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Why MSPs’ Security Keeps Me Up at Night

For at least a few years now, the press has rightly brought attention to the fact that small-to-midsized businesses (SMBs) have increasingly become targets for cybercriminal activity. SMBs often contain valuable data, yet rarely have the security controls available to their enterprise counterparts.

In 2019, we saw cybercriminals point their sights at managed services providers (MSPs) as well. The US Department of Homeland Security (DHS) issued warnings about attacks against MSPs, and I don’t see any reason for cybercriminals to stop. With recent turmoil between nation states, it’s not unthinkable that MSPs could become targets of nation-state actors or cyberterrorists.

This is why MSP security keeps me up at night. MSPs can still take steps to reduce their exposure to cyberthreats. So, today I want to talk about why MSPs are vulnerable and what steps you can take as an MSP to secure your own environment.

Why MSPs Are So Vulnerable

The obvious reason MSPs have become targets is that they’re central hubs for the data and systems of multiple businesses. If an attacker compromises one MSP’s employee’s account, they can get into systems and data for multiple companies. For the effort, that’s a much larger score for a criminal than focusing on one company at a time.

However, there are less obvious reasons that make MSPs vulnerable. The nature of running an MSP adds complications that large enterprises won’t face.

  • Lack of security knowledge: Although not always, MSPs traditionally come from the world of systems and network management. Their focus is typically on keeping systems up and running. Protecting environments from cyberattacks hasn’t been their traditional domain. As a result, they may not be as comfortable with more advanced security tools required to fight the worst of modern threats.
  • Time-poor: Running an MSP business takes a lot of time. MSP owners must market the business, sell services, keep track of employee schedules, make sure service quality is up to snuff, and deal with any “fires” as they arise. Keeping up with the latest tools and threats in the press can be a lot to ask those owners.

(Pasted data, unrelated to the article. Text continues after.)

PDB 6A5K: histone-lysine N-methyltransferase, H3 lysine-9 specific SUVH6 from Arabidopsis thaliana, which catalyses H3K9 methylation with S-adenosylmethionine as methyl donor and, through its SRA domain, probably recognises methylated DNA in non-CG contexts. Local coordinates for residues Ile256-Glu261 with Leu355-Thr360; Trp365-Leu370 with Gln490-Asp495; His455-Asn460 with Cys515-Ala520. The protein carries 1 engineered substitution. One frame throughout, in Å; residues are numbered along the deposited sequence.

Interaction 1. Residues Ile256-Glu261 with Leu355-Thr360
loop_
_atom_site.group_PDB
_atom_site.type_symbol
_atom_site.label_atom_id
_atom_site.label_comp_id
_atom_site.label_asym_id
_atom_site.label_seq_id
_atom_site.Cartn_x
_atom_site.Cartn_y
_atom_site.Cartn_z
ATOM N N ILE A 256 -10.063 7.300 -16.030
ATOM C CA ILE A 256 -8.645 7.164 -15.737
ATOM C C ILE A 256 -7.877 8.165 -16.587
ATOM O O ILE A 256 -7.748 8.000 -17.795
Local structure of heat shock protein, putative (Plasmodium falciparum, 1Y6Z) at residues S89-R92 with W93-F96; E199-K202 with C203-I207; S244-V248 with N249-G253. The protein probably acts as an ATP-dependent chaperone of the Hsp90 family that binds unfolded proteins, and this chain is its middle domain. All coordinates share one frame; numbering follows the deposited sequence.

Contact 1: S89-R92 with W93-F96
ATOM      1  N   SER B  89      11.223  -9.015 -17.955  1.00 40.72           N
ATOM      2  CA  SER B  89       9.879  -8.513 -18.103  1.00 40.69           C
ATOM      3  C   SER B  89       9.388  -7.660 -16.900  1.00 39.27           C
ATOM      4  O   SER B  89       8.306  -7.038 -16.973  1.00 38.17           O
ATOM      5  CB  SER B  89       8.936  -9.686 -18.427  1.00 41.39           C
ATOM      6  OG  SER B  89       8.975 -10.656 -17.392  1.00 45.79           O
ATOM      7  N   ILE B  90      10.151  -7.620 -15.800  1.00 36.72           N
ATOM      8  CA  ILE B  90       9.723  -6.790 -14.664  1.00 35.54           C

• Lack of fiscal resources: Unlike larger corporations with deep pockets, MSP businesses often have to watch every penny. It’s tempting to put all their money into growth strategies or bringing in new technicians instead of investing in their own security.

So if MSPs are vulnerable, what can they do to fight back?

Secure Your Own House

If you own an MSP, you probably offer some security measures to your customers already, but you can’t skimp on your own—your security must be stronger than your customers’. There are several steps you can take to reduce your risk of a breach. While nothing’s bulletproof, these steps can help reduce your overall danger.

  • Keep up with the fundamentals: You probably offer some of these services to your customers already, but you can’t neglect them on your end either. Patch regularly on both OS and third-party systems to close software vulnerabilities. Protect and monitor your network by using a next-generation firewall (and make sure it’s configured appropriately). Do everything you can do to protect your endpoints. Perform regular backups and test them for recoverability. Also, add email security to the mix, since many attacks begin at the inbox.
  • Advanced endpoint protection: Basic endpoint protection solutions are not enough in high-risk environments (and MSPs fall under the “high-risk” category these days). Your team is most likely mobile, sometimes working from home and other environments. Invest in advanced endpoint protection solutions that look for anomalous behavior on endpoints. For example, one alert mentioned that APT actors used trusted applications and credentials for malicious purposes, an attack often known as living off the land. An endpoint protection solution could use artificial intelligence to detect a legitimate account attempting to perform an unusual action—say deleting data or attempting to reach out to other endpoints on the network—and spring into action.